'Pitch Perfect 3': What the Critics Are Saying

Quantrell D. Colbert/Universal Pictures

Early reviews suggest the third installment in the franchise fails to deliver the sisterhood and originality of the first two films.

Reviews for the Trish Sie-directed Pitch Perfect 3 are in and suggest that the flame that ignited the Barden Bellas' girl power may have fizzled out, proving third time may not be the charm for the franchise.

The film follows the post-college life of Beca (Anna Kendrick), Chloe (Brittany Snow), Aubrey (Anna Camp) and Fat Amy (Rebel Wilson) as they attempt to find purpose outside of their once-renowned a capella group. Failing to succeed in the “real world,” the Barden Bellas reunite to perform in the overseas USO tour.

According to The Hollywood Reporter’s Frank Scheck, the third film of the a capella saga suffers from “franchise fatigue.”

“Franchise fatigue is evident throughout this mechanical enterprise, which squanders the good will engendered by the original 2012 sleeper hit and, to a lesser extent, its even more commercially successful 2015 sequel,” Scheck writes. “Whatever charms the first two movies possessed (and they were considerable thanks to the talented and appealing cast) have been thoroughly lost in this soulless installment.”

While the film embodies all of the “familiar elements” of the previous films, Scheck finds issue with the third installment’s lackluster plot and jokes. “This installment has an air of flop-sweat desperation, from the camel-toe joke delivered just minutes into the proceedings to the supposedly hilarious notion of Wilson performing action movie stunts,” Scheck writes. “The plot machinations — which include Beca dealing with a crisis of conscience while deciding whether to take up DJ Khaled's offer to open for him, but only as a solo act — are beyond tiresome, and not even the appeal and comic chops of the lead actresses are enough to carry them off.”

Scheck notes that the musical numbers continue to be the highlight of the film, “but what started out as a charmingly offbeat comic premise has inevitably degenerated into the sort of crass commercialism that probably would make the Bellas themselves turn up their noses.”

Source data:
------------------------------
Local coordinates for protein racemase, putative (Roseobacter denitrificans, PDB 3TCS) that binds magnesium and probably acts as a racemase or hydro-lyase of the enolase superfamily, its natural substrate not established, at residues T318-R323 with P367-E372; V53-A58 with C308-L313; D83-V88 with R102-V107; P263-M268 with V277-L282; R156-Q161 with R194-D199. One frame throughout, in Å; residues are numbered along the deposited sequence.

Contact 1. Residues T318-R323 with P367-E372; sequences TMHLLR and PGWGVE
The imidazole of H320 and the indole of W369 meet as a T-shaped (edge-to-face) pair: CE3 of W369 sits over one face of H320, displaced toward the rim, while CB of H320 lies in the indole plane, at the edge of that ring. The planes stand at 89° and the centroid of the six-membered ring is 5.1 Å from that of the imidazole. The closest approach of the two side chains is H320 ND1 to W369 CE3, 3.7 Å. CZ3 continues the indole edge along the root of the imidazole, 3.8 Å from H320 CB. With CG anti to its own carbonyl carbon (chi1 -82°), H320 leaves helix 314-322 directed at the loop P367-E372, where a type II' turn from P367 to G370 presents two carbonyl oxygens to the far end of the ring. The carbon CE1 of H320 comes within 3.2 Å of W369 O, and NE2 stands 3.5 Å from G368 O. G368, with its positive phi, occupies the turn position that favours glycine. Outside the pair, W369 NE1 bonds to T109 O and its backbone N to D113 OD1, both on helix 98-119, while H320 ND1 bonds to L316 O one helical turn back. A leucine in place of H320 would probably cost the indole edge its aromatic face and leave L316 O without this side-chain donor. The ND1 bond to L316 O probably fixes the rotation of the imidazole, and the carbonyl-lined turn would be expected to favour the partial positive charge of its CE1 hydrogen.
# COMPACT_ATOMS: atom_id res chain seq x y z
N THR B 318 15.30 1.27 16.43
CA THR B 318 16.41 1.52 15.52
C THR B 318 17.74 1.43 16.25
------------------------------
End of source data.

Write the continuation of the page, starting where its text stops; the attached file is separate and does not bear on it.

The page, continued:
Meanwhile, the Daily Telegraph's Tim Robey writes, “It’s got to be a basic rule of cinema in 2017 that no one should pay to watch a Pitch Perfect movie, only to get something visually identical to what Brett (Rush Hour) Ratner turned in when he was still employable."

Categorizing the film as a “action-comedy pastiche,” Robey says that if "the film proves just one thing, it’s that Anna Kendrick can be set down in almost any grueling situation and keep up that whole 'wait, what?' shtick of hers till closing time. If you needed the seats either side of her kept happy, she’d be great to hire for an awkward third wedding.”

Helen O’Hara of Empire Magazine commends Kendrick for doing the “best she can” among the “less well-served” cast. O’Hara also argues that while the musical numbers are the moments the film “truly comes alive,” the third film “fails to live up to what’s on stage.” “It’s a good thing this caps the trilogy because it’s coasting on fumes,” she writes.

Vulture's Emily Yoshida was also unimpressed by the film’s attempt at embracing a sisterhood that includes a “still-kind-of-snotty” Beca and Snow’s “hapless try-hard Chloe.” “Even still, that not-at-all-cohesive crew is much easier to root for than Beca herself, and Pitch Perfect 3 struggles most when it tries to make us care about her music career, and it tries a lot.”

Yoshida also failed to find a connection with the female cast, writing, “The film ends with a refutation of the usual 'if you want to sign one of us, you sign all of us' band-movie cliche, which I appreciated. But it also ends with a sentimentality I didn’t buy — the Bellas don’t seem to particularly care about each other outside of a competitive setting, so why should we?”

“The Barden Bellas don’t go out on a winning note," writes Mara Reinstein of US Weekly. "The movie is tone-deaf. The characters are off-Pitch. It’s not over until Fat Amy sings, and she does! Pick any music pun, and the disappointing result is the same.”

Forbes’ Scott Mendleson shared similar negative sentiments about the studio’s presentation of the third film. “Pitch Perfect 3 seems to hate its franchise and hate its characters,” Mendleson writes, further arguing “it creates a narrative where the Bellas are outright losers, places them in a position where they are outmatched and outclassed in every way, and then lets us laugh at them or feel sorry for them for nearly the entire running time.”

Mendleson warns fans of the franchise to simply disregard the third installment, writing, “If you love this series, it's best to pretend that this installment didn't happen, like the ninth season of Scrubs or whichever Alien or Halloween sequels you choose not to count. To paraphrase the other big generational passing-of-the-torch sequel now in theaters, it's time for Pitch Perfect to aca-end.”

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